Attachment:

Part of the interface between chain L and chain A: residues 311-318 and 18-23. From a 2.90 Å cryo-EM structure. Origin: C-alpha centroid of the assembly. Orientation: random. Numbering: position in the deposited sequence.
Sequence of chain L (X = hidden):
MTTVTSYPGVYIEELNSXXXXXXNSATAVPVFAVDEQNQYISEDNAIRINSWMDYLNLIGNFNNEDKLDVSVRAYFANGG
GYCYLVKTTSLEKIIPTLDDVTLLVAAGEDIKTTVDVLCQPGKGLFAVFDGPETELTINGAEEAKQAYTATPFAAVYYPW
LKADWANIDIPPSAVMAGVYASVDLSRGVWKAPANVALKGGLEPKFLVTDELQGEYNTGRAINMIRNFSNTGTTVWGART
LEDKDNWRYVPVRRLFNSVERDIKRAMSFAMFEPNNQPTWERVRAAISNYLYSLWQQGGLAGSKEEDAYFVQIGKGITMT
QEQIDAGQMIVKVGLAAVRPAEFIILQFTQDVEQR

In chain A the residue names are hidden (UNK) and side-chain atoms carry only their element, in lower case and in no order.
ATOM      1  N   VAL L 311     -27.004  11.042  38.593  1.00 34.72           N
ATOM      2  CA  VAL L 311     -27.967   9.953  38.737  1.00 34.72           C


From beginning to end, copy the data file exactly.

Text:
Part of the interface between chain L and chain A: residues 311-318 and 18-23. From a 2.90 Å cryo-EM structure. Origin: C-alpha centroid of the assembly. Orientation: random. Numbering: position in the deposited sequence.
Sequence of chain L (X = hidden):
MTTVTSYPGVYIEELNSXXXXXXNSATAVPVFAVDEQNQYISEDNAIRINSWMDYLNLIGNFNNEDKLDVSVRAYFANGG
GYCYLVKTTSLEKIIPTLDDVTLLVAAGEDIKTTVDVLCQPGKGLFAVFDGPETELTINGAEEAKQAYTATPFAAVYYPW
LKADWANIDIPPSAVMAGVYASVDLSRGVWKAPANVALKGGLEPKFLVTDELQGEYNTGRAINMIRNFSNTGTTVWGART
LEDKDNWRYVPVRRLFNSVERDIKRAMSFAMFEPNNQPTWERVRAAISNYLYSLWQQGGLAGSKEEDAYFVQIGKGITMT
QEQIDAGQMIVKVGLAAVRPAEFIILQFTQDVEQR

In chain A the residue names are hidden (UNK) and side-chain atoms carry only their element, in lower case and in no order.
ATOM      1  N   VAL L 311     -27.004  11.042  38.593  1.00 34.72           N
ATOM      2  CA  VAL L 311     -27.967   9.953  38.737  1.00 34.72           C